Technologies die violent deaths less often than we think.
This is the basic problem with the Chris Anderson-anchored Wired cover story, "The Web is Dead." If you think about technology as a series of waves, each displacing the last, perhaps the rise of mobile apps would lead you to conclude that the browser-based web is a goner.
But the browser-based web is not a goner. It's still experiencing substantial growth -- as BoingBoing's Rob Beschizza showed with his excellent recasting of Wired's data -- and that should be one big clue that the technological worldview that says, "The new inevitably destroys the old," is fundamentally flawed.
My objection is not to the idea that the web could become of relatively lesser importance at some point in the future. That could happen, sure. And maybe magazines will end up making (a big chunk of) their money through closed-system apps instead of on the wild-and-woolly Internet. We don't have much evidence to support that thesis yet, but we know the web is a tough place to do business, so maybe apps will end up being how a very particular kind of content ends up packaged. That would certainly make Conde Nast and Wired (if not Wired.com, where I used to work) happy.
The problem is Anderson's assumption about the way technology works. Serious technology scholars long ago discarded the idea that tech was just a series of increasingly awesomer things that successively displace each other. Australian historian Carroll Pursell, in reviewing Imperial College London professor David Edgerton's The Shock of the Old, summarized the academic thinking nicely:
An obsession with 'innovation' leads to a tidy timeline of progress, focusing on iconic machines, but an investigation of 'technology in use' reveals that some 'things' appear, disappear, and reappear...
Edgerton has the same flair for the flashy stat that Anderson does. For example, to illustrate the point that newer and older technologies happily coexist, he notes that the Germans used more horses in World War II than the British did in World War I. More prosaically, some of the electricity for your latest gadget was probably made in a power plant that's decades old. Many ways to bind pieces of paper -- staplers, binders, paper clips, etc -- remain in common usage ("The Paperclip Is Dead!"). World War I pilots used to keep homing pigeons tucked inside their cockpits as communication tools (see above). People piloting drones and helicopters fight wars against people who use machetes and forty-year old Soviet machine guns; all these tools can kill effectively, and they all exist right now together.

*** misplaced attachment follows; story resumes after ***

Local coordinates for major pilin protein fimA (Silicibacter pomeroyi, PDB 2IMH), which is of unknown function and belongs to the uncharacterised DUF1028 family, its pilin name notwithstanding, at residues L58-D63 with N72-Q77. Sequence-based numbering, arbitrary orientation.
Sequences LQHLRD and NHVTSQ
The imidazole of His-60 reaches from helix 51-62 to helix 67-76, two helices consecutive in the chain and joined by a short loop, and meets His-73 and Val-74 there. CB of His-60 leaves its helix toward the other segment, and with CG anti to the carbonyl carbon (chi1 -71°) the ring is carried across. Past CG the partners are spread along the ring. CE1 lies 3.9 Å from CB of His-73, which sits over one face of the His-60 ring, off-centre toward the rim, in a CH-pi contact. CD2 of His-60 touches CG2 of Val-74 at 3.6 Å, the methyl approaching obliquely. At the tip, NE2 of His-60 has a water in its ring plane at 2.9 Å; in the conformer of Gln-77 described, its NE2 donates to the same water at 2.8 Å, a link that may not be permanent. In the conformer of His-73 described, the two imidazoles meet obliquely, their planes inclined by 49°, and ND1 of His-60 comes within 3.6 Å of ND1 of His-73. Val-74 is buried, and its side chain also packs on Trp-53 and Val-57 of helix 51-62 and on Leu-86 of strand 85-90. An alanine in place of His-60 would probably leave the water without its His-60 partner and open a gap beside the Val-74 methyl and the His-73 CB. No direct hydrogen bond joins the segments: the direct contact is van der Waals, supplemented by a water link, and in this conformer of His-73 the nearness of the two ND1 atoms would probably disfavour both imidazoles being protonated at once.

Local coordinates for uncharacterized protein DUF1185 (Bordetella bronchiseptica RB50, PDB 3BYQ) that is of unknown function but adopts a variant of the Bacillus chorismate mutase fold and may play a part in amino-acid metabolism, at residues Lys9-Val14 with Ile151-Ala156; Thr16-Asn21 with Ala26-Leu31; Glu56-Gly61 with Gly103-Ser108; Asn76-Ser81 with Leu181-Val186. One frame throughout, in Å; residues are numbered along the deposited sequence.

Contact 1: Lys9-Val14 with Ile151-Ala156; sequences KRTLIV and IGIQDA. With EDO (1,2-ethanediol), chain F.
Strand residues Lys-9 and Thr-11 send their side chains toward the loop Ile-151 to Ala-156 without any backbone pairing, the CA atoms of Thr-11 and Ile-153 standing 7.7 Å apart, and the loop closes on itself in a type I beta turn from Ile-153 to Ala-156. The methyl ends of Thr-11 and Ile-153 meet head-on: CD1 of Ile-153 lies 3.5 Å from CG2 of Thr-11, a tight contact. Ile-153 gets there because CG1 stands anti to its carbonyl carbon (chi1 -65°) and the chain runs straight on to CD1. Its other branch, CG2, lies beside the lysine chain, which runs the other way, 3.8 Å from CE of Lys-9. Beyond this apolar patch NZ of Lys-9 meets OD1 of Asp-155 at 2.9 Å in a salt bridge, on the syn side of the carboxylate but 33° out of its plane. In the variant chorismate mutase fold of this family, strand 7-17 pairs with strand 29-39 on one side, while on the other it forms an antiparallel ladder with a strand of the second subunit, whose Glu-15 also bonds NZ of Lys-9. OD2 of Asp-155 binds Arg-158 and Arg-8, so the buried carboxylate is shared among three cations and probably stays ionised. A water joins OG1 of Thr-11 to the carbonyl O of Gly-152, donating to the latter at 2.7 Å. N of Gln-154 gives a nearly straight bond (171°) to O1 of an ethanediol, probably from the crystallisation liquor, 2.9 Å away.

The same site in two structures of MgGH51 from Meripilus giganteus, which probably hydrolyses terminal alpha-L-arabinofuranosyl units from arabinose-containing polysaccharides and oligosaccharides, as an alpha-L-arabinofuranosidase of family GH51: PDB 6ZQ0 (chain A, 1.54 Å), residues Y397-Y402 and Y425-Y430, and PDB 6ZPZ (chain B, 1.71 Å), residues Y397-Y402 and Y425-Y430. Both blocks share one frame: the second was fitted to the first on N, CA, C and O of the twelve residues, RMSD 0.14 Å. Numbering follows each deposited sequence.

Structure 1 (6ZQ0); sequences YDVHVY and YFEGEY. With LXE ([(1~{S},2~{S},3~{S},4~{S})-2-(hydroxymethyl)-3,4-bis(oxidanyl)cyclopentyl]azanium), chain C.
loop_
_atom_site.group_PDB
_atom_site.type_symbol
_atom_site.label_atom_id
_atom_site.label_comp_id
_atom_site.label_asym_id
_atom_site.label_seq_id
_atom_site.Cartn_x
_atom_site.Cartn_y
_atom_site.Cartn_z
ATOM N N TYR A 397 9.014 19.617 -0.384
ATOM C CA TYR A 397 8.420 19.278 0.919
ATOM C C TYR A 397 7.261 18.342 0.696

But that's not how Anderson presents technology in this article. Instead, technologies rise up and destroy each other. And there's nothing you or I can do to change the course of these wars. This is the nature of technology and capitalism, and there is not much room for individual decisionmaking or social influence in the algorithm.
"This was all inevitable. It is the cycle of capitalism. The story of industrial revolutions, after all, is a story of battles over control," Chris Anderson writes. "A technology is invented, it spreads, a thousand flowers bloom, and then someone finds a way to own it, locking out others. It happens every time."
He mentions that the electric power industry consolidated in this way, but doesn't mention that the US government encouraged and protected the oligopoly as industry fought public power companies tooth and nail. Or that other countries do things differently, and the structure of their power industries [pdf] reflect that. Or that in states like California, smaller independent power producers have been the ones building the plants, thanks to regulatory changes. Or that in the future, it's possible that smaller-scale, lower-carbon energy sources will generate increasing amounts of power.
Later, Anderson writes, "This is the natural path of industrialization: invention, propagation, adoption, control."
I wonder how many historians of technology would agree with him. It sure seems suspiciously like a "tidy timeline of progress," tinged with a little libertarian cynicism. I don't think that scholars represented in journals like Technology and Culture and by Edgerton, Pursell, David Nye, Thomas Hughes, and Erick Schatzberg would agree that these things happen "every time." Too much scholarship has shown that technologies and systems are (messily) shaped by social movements and events and governments, political ideas and freak accidents. The kind of logic that says, "This was all inevitable," is impossible with that data in your hands.